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Up the paddle without a Creek: Erasing History
Observations from the Edge
Robert T. Nanninga
February 28, 2001
The most common form of terrorism in the U.S.A. is that carried on by bulldozers and chain saws. — Edward Abbey
What exactly is "ecoterrorism?" We know the prefix eco is derived from the word ecology, and that ecology is the branch of biology that studies the relationships among living organism, and between organisms and their environment. We also know terrorism to be the use of fear to coerce governments or communities. So it is not surprising the the common definition of an eco-terrorist is someone who destroys private property as a form of protest. The only remaining question is what to call a government or community that destroys the environment in pursuit of profit.
The root of this query in based in the news that the city of Oceanside has once again decided that absolutely nothing should get in the way of business as usual. The latest controversy literally surrounds a geological hold over from the cities not so distant past. Situated between Highway 78 and the now defunct South Coast Materials Quarry, El Salto Falls has survived decades amidst land rapers and their machines, only to be lost by to the insatiable appetite of a relentless consumer culture. Word on the street has it that Home Depot is moving because they want more parking space.
The fact that most people living in the area had no idea that El Salto Falls exist does nothing to diminish it's biological importance. Hidden behind huge extraction vehicles and the dust that comes from ripping apart the earth, this portion of Buena Vista Creek is the last salvageable section in Oceanside. Considered a rarity, El Salto Falls is unique to the region for both its hydrology and longevity. Goddess knows Oceanside has more than enough shopping centers and parking lots. Other than the threatened El Salto how many naturally occurring water falls exist in the city.
The Save our Heritage Organization(SOHO) considers El Salto a regionally important resource that, with support from the city of Oceanside, may be eligible for environmental restoration because of its historical importance as it represents the lifestyle of the late 1800s and early 1900s.
Since 1853 El Salto has been documented in both Geological surveys and water supply maps. Preserving this section of creek is a "No-brainer", yet the bulldozers will roll, and this small remnant of natural history will give way to pavement. Removing El Salto Falls is as wrong as the Taliban destroying the cultural treasures of Afghanistan. Actually more, but that's another issue.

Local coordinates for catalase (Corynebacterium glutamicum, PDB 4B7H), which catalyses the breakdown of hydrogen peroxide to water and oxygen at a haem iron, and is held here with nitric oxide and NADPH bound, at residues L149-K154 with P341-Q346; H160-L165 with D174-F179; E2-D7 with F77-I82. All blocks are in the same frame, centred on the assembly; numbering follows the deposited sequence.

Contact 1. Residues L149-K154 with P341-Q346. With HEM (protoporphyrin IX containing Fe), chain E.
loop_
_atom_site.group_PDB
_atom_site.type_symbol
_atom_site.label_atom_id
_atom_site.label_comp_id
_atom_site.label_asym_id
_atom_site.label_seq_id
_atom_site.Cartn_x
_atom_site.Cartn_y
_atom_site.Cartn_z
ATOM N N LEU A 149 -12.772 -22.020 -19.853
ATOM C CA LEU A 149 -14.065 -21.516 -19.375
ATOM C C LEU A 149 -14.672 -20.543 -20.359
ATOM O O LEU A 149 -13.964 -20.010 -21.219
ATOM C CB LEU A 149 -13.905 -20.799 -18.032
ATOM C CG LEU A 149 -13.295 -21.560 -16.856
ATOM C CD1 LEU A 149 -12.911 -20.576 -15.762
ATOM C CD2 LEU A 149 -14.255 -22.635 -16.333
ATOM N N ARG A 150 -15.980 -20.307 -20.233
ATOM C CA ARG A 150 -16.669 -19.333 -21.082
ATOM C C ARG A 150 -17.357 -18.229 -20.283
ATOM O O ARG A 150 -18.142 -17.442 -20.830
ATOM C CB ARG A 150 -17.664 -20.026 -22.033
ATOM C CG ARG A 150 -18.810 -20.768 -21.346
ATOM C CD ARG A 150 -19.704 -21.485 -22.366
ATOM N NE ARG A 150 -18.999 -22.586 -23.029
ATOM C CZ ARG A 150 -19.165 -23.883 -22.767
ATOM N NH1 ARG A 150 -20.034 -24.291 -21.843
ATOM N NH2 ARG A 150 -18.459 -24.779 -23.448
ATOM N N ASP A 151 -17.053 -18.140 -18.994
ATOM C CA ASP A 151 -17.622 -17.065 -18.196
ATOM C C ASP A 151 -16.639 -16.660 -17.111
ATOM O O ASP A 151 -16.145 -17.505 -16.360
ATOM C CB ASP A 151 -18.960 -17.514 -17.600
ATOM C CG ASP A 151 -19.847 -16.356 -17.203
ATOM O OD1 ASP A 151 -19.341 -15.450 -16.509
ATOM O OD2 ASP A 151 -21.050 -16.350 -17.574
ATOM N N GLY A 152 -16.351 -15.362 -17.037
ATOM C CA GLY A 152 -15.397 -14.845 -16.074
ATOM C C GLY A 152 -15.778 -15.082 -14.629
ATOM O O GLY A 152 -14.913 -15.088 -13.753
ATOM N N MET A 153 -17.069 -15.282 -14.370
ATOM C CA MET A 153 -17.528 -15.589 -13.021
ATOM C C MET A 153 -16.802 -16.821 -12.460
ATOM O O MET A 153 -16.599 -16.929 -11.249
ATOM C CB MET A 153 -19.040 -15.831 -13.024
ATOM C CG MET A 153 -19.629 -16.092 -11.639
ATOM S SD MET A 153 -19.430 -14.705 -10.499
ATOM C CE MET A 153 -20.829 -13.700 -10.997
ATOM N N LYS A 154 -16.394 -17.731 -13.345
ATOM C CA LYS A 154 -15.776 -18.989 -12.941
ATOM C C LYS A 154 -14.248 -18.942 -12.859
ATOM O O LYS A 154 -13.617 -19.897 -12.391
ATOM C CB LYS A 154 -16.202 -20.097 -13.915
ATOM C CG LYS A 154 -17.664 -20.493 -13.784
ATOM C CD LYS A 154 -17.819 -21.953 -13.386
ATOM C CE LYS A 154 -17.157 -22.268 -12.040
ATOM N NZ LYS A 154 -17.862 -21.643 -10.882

For those of you experiencing deja vu, you are not alone, and couldn't be more accurate. This is a case of history repeating itself. Not long ago Sycamore Creek was buried to make room for the Starbucks and Rubio's in Vista's North County Square. Nothing in Southern California is safe from corporate developers who build without remorse, at a rate that won't be sustained much longer. In the Dictionary of Bob, this is eco-terrorism.
When natural spaces are eradicated, the plant species that inhabit them are usually lost as well. Thankfully there are organizations focused on trying to preserve at-risk species until the human tide subsides. One such group, the United Plant Savers, is bringing their mission to preserve native American medicinal plant species to Quail Botanical Gardens, in Encinitas, March 17th.
With the theme "Planting the Future", this premier herbal conference will bring together the world's leading herbalists and offers workshops on the use of indigenous plants, ecological herbalism, biodiversity and bioregionalism, and the cultivation of medicinal plants. Proceeds go to further the work of species conservation and Quail Botanical Gardens should be applauded for supporting something that goes way beyond the ornamental. The event promises to be very educational and quite yummy.
Now if your wondering what El Salto Falls has to do with growing medicinal plants, I'll connect the dots. On March 18th United Plant Savers team up with Vista Organic Herbs to host Organic Farm Day at the Buena Vista Herbal Sanctuary. Located on Haymar Drive on the the Oceanside/Carlsbad border, the herbal sanctuary is a stones throw from the doomed El Salto. In an ecological two for one visitors to organic farm event will have a chance to see El Salto before the bulldozers realign Buena Vista Creek into generic oblivion.
For information regarding all things herbal, including directions to El Salto Falls and Buena Vista Herbal Sanctuary do what I did and call Greg Smith at (760) 726-1204. Hopefully it's not to late to show the City of Oceanside, that when given the opportunity, open space can pay for itself in a myriad of ways.